Linden tree flowers burst with fragrance in Iowa in mid-June. (photo/Cindy Hadish)

Its flowering season is fleeting, but catch the scent of a linden tree in mid-June and the rewards are extraordinary.

With fragrance akin to a lily, but not as overpowering as some, lindens embody the spirit of  the dawning summer in Iowa.

The tree — called lípa in Czech — is not only the national tree of the Czech Republic, but that of Slovakia and Slovenia, as well.

Related: Six native trees to plant in the Midwest

According to Slavic mythology, lindens, also known as lime trees, though not related to the citrus-bearing trees, were sacred.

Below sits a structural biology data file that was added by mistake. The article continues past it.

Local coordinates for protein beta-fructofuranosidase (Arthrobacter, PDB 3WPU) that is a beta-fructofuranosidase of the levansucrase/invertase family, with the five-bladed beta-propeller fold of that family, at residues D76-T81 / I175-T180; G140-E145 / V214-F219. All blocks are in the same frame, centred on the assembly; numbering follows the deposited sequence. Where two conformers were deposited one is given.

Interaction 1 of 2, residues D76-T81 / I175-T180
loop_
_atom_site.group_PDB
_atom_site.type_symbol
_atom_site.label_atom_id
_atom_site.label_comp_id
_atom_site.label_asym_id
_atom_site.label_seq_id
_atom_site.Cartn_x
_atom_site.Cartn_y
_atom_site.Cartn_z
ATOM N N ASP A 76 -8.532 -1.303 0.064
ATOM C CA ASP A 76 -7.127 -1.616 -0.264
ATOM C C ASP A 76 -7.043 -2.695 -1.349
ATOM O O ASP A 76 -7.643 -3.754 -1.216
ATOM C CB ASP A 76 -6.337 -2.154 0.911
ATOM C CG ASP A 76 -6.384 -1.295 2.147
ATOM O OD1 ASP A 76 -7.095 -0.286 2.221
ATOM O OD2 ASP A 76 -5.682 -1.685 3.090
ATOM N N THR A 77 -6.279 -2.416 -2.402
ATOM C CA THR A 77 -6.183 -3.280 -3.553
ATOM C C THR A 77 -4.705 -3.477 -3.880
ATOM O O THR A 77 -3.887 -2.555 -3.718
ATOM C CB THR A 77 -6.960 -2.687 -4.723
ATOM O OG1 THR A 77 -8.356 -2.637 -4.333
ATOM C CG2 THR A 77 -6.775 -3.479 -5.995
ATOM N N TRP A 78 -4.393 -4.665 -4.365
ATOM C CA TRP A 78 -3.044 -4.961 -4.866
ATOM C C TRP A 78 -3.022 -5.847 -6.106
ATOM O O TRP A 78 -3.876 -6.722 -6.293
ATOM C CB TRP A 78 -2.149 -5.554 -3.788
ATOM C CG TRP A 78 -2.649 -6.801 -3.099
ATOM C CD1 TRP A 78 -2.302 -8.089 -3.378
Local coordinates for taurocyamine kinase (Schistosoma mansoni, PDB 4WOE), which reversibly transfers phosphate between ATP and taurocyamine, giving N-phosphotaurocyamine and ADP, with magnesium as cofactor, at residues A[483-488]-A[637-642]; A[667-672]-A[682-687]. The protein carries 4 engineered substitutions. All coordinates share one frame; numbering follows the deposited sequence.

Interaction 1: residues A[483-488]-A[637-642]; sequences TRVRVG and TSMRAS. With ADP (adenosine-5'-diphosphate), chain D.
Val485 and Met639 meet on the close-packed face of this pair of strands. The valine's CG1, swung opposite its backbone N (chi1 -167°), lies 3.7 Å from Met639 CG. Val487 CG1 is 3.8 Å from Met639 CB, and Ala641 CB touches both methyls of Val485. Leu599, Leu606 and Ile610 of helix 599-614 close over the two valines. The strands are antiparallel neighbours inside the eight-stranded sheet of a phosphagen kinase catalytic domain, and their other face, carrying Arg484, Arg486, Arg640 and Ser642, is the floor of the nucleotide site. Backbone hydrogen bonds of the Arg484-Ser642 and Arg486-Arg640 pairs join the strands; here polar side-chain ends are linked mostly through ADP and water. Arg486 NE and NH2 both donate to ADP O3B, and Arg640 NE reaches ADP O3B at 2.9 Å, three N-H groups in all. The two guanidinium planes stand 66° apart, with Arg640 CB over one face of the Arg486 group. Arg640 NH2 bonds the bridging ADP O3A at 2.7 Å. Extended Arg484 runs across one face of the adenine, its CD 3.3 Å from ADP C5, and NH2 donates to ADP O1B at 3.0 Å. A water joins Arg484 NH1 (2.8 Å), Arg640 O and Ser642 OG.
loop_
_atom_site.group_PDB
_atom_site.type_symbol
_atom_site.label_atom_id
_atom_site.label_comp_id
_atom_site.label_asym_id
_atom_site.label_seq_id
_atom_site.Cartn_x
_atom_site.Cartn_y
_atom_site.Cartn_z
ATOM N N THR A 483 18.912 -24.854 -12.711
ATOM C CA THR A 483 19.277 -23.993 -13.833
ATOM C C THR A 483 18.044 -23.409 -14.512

Bees are attracted to the flowers — said to make exceptionally tasty honey — and the blossoms also can be used to make tea.

Their heart-shaped leaves turn yellow in the fall, and the trees are commonly referred to as basswood in North America, in the genus Tilia.

Learn about other Czech connections to Iowa.

The linden’s heart-shaped leaves are green in summer and turn yellow in the fall. (photo/Cindy Hadish)